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Greensburg sisters reach plea agreements in methadone case

About Bob Stiles
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Staff Reporter
Tribune-Review


By Bob Stiles

Published: Friday, Dec. 16, 2011

Two sisters, who Greensburg police said were passed out on methadone in a running van with an infant on the back seat, reached plea agreements with prosecutors on Thursday, according to their attorney.

Jamie Lynn Dickant, 25, who has moved from Greensburg to the Johnstown area, will plead guilty to endangering the welfare of a child, according to her agreement. Her sister, Tonya Louise Dickant, 29, of 36 S. Lincoln Ave., Greensburg, will plead guilty to driving under the influence of a controlled substance or metabolite.

Both appeared yesterday before Greensburg District Judge James Albert for preliminary hearings.

Jamie Dickant's proposed sentence will run concurrent to another sentence she received yesterday from Westmoreland County Judge Rita Hathaway on a guilty plea to a retail theft offense.

In effect, Jamie Dickant will serve three years on probation and one year on electronic monitoring, said attorney Deb Jackson. Dickant will have to take drug-and-alcohol and parenting classes.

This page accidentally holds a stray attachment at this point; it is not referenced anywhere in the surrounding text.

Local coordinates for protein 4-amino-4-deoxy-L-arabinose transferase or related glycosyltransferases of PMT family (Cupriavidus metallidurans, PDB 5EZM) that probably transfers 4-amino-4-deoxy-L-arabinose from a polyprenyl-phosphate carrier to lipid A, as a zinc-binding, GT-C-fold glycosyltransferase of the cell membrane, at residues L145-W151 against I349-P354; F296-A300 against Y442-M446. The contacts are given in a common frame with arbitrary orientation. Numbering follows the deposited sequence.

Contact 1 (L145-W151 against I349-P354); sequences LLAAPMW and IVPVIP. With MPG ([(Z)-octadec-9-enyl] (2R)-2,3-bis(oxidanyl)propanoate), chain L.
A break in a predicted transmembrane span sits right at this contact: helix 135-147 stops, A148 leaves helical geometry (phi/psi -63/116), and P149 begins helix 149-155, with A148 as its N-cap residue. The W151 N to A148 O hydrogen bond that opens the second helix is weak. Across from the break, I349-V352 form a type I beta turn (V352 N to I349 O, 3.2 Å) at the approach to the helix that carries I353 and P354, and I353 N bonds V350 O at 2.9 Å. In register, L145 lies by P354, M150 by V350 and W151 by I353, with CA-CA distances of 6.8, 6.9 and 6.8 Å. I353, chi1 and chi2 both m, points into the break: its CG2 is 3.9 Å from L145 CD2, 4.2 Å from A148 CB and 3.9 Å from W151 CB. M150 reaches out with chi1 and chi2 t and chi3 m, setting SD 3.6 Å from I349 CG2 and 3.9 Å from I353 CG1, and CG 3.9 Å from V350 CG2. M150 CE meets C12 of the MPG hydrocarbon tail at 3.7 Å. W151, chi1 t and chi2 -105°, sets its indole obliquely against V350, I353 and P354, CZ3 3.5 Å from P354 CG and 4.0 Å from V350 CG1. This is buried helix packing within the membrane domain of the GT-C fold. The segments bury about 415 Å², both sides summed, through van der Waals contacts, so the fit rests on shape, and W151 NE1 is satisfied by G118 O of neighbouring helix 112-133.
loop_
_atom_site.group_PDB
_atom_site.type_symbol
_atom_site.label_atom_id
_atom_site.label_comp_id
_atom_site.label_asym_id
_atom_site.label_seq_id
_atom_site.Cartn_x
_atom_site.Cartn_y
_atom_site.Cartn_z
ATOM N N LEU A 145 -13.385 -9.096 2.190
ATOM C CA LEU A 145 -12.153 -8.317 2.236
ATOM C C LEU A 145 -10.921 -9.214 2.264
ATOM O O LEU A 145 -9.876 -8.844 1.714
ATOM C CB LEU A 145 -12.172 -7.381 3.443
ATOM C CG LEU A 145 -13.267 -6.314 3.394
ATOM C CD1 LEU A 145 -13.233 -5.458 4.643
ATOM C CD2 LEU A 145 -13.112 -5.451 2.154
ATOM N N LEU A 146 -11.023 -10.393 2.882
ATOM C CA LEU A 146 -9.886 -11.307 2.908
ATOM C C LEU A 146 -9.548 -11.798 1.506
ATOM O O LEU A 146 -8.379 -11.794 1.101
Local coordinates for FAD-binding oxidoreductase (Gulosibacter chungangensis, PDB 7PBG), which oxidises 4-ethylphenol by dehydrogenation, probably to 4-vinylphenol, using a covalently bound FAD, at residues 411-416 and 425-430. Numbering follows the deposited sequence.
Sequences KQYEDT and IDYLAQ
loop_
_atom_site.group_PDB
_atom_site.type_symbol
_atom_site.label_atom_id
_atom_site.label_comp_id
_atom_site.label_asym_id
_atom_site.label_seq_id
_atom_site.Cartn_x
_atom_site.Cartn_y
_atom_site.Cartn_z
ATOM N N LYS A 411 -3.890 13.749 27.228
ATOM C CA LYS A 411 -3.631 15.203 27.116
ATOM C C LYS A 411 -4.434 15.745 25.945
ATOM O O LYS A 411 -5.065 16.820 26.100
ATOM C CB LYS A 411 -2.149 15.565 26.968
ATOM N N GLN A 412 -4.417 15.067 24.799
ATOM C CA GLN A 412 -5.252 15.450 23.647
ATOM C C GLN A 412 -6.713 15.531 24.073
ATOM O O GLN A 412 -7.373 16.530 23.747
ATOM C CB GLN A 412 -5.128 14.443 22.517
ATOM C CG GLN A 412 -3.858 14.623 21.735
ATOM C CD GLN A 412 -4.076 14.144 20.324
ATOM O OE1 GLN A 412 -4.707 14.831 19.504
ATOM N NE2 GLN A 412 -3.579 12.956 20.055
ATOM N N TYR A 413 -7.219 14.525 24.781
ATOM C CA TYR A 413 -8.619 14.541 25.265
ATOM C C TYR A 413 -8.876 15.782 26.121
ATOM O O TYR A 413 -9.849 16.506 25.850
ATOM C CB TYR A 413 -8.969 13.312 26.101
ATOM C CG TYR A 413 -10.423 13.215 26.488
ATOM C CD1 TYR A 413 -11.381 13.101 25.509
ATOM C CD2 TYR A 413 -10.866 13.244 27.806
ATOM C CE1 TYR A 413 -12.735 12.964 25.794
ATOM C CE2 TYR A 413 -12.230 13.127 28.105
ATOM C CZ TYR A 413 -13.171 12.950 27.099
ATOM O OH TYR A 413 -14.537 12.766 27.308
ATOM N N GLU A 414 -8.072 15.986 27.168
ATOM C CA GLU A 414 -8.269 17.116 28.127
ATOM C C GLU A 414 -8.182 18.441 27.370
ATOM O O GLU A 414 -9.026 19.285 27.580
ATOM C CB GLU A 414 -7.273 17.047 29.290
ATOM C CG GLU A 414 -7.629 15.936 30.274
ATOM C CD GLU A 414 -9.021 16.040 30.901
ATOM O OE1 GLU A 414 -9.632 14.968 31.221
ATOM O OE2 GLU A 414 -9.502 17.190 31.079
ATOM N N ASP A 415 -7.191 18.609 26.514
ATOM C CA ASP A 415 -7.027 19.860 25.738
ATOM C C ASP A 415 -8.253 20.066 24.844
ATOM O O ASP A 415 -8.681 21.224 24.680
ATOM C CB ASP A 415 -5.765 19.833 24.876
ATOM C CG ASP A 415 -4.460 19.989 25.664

Her sister's proposed sentence calls for her to serve 72 hours in the county prison for a first DUI offense, or to be on intermediate punishment for 40 days with electronic monitoring, Jackson said. Intermediate punishment is a probation program.

"They are satisfied with the outcome," Jackson said.

The pleas must be accepted by a judge.

The pair took methadone and then passed out in the van about 2:45 p.m. Oct. 21 outside the Sunoco convenience store on West Pittsburgh Street, police said.

Jamie Dickant was slumped over her then 3-month-old child on the back seat, according to court papers. Her sister was sitting behind the driver's wheel.

The sisters didn't wake despite store patrons knocking on windows of the 2001 Pontiac Montana, Patrolman Regina DePellegrin wrote in court papers.

When the officer couldn't awaken them by knocking on the windows, DePellegrin opened the driver's door, turned off the vehicle, removed the key and awoke the sisters, according to court papers.

Tonya Dickant told police she and her sister had taken methadone earlier that day, authorities said. An infant carrier was in the van, but there was no child seat, police said.

A representative of the Cambria County Children and Youth Services attended yesterday's proceedings.

 

 
 


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